We rejoice with those who have done so much to offer hope to mankind — defying all odds, pursuing normality
It is important at this time of rejoicing across the entire Muslim world to take the time to think of those who must find it hard to celebrate.
We think of the mother in Aleppo mourning her dead children, and the millions in Syria who face death every day as the murderous civil war rumbles on with no end in sight.
We remember the people of Egypt who are becoming increasingly estranged as the Muslim Brotherhood persists in resisting the government, with an increasing death toll only fuelling lasting resentment.
We stand with the Palestinians who continue to live under a remorseless occupation without hope of an honourable peace, as their lives become harder and harder.
But at this time of Eid, it is also vital to remember the many Muslims who are showing the world how much Islam can offer humanity. Therefore we also remember the following:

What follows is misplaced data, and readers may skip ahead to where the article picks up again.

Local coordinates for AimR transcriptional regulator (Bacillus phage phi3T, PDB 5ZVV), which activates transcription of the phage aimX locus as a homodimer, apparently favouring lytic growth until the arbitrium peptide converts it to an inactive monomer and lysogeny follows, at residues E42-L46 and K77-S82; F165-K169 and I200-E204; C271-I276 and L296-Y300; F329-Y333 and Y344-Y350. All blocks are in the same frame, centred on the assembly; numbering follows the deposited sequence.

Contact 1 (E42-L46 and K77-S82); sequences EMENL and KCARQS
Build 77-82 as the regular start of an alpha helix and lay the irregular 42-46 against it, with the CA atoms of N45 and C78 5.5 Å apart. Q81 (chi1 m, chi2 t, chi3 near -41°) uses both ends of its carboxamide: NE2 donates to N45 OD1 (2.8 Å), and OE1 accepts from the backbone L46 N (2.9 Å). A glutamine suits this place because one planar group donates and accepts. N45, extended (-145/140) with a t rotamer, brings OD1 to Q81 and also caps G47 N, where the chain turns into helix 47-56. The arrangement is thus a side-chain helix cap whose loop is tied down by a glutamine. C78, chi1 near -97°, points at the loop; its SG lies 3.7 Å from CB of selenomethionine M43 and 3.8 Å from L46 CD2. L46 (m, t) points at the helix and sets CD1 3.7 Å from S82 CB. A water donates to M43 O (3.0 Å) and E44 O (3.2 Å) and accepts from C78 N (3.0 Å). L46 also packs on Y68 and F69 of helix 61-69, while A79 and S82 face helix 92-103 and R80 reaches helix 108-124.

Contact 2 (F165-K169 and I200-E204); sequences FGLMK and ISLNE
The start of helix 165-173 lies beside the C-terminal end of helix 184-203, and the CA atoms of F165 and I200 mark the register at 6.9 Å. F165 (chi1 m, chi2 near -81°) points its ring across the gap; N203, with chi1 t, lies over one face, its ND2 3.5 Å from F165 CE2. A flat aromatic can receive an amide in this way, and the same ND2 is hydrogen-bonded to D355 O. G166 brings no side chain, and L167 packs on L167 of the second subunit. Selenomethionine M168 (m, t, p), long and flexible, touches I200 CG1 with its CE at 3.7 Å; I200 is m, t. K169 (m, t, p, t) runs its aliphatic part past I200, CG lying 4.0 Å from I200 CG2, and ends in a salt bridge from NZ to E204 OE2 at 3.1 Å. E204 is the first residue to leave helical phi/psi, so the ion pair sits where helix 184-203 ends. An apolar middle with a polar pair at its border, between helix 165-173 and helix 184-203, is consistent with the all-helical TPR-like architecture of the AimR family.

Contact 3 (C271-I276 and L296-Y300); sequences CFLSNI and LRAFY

We rejoice with the young Pakistani girl Malala Yousufzai who told the world that education should be a right for all, and so irritated the narrow extremists that they shot her in the head, from which she recovered and is now an outstanding example of a young Muslim woman seeking to improve the world.
We praise the Hedayah Centre set up by the UAE government under United Nations auspices to counter violent extremism across the world by encouraging the use of rule of law and human rights to undermine the use of religion as a tool to “exclude and marginalise”.
But most important of all, at this time of Eid, we celebrate with the millions of Muslims worldwide, from Iraq to Myanmar, from Libya to Afghanistan, who are struggling to live their lives with as much normality as possible in the midst of the tragic violence that surrounds them. We wish them well, their heroism in pursuing normality in the midst of strife humbles us and offers an inspiration for our own lives.
(Source / 14.10.2013)